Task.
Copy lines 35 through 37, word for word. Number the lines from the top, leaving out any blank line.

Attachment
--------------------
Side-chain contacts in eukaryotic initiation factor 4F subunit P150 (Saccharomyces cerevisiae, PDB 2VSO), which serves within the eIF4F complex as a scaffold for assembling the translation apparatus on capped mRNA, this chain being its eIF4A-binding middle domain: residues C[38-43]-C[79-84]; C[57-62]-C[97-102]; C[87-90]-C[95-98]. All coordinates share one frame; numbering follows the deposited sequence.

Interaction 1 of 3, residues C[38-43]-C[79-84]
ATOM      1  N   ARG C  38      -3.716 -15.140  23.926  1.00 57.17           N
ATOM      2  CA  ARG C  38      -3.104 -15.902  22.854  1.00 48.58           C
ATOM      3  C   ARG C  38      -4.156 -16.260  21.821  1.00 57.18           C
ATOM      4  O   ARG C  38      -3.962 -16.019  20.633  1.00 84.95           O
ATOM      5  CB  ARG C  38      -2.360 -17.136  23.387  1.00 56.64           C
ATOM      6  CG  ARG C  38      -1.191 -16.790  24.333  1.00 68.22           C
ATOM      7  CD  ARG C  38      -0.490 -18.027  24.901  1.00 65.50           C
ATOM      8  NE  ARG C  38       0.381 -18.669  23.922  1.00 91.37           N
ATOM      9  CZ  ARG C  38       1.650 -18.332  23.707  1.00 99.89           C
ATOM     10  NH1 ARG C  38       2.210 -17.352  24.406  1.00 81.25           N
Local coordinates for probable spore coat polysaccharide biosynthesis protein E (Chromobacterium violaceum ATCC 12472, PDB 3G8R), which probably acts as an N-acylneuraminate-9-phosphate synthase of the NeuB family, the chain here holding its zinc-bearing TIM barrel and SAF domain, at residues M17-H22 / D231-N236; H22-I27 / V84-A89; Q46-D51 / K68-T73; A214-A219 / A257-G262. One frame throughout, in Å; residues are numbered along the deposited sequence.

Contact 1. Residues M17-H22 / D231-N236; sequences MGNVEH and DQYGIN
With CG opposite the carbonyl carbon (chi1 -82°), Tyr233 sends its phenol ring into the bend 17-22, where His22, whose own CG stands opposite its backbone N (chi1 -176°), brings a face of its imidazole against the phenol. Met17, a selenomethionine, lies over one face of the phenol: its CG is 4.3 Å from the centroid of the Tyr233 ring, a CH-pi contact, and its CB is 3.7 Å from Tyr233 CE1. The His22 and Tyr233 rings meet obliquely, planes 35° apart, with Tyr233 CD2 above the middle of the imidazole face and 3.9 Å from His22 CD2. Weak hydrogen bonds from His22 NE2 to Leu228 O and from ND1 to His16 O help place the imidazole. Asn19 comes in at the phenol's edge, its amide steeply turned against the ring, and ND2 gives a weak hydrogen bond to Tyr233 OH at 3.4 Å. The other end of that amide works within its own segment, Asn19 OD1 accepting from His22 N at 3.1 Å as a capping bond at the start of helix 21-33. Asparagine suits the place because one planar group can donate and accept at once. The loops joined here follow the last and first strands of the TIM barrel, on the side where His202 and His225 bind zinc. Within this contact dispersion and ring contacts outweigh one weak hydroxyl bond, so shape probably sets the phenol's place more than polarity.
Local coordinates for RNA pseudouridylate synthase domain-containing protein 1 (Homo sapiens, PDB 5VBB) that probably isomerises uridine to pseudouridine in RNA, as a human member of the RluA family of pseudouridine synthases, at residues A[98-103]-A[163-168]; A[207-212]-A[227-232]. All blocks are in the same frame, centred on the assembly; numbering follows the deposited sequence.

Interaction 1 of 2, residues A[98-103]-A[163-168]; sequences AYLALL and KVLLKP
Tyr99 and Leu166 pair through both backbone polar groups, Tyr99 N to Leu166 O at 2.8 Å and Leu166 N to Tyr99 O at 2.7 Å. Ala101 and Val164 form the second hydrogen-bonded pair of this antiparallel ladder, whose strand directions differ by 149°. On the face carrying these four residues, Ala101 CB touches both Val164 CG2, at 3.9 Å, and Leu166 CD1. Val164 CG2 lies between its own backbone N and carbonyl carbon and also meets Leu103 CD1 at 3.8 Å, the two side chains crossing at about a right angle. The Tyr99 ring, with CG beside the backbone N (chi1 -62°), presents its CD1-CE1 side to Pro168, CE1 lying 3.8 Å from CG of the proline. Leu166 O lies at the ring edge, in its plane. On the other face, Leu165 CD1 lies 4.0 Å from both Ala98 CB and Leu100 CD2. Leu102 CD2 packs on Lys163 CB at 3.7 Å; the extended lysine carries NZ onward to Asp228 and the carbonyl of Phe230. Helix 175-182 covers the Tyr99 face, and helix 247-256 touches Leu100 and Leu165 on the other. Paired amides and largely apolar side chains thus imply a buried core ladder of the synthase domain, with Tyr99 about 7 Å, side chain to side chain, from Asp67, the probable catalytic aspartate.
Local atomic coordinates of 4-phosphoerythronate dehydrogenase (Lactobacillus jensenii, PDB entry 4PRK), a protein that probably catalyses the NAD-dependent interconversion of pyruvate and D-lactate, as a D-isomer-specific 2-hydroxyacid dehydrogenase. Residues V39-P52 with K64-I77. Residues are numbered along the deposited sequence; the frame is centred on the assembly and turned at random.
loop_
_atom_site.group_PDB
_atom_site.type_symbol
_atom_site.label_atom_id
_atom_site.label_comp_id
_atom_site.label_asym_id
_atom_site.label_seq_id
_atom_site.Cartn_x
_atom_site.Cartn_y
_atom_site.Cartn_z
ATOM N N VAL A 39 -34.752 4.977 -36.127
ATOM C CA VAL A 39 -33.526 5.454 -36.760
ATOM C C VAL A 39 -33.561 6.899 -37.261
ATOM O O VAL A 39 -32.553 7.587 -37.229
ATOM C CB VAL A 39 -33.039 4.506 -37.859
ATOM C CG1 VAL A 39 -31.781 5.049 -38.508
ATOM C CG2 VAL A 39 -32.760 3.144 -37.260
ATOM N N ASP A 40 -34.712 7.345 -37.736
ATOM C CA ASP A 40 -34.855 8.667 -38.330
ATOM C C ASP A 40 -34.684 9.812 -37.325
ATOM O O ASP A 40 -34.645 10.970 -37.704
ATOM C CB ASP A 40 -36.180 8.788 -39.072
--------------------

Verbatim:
ATOM C CG1 VAL A 39 -31.781 5.049 -38.508
ATOM C CG2 VAL A 39 -32.760 3.144 -37.260
ATOM N N ASP A 40 -34.712 7.345 -37.736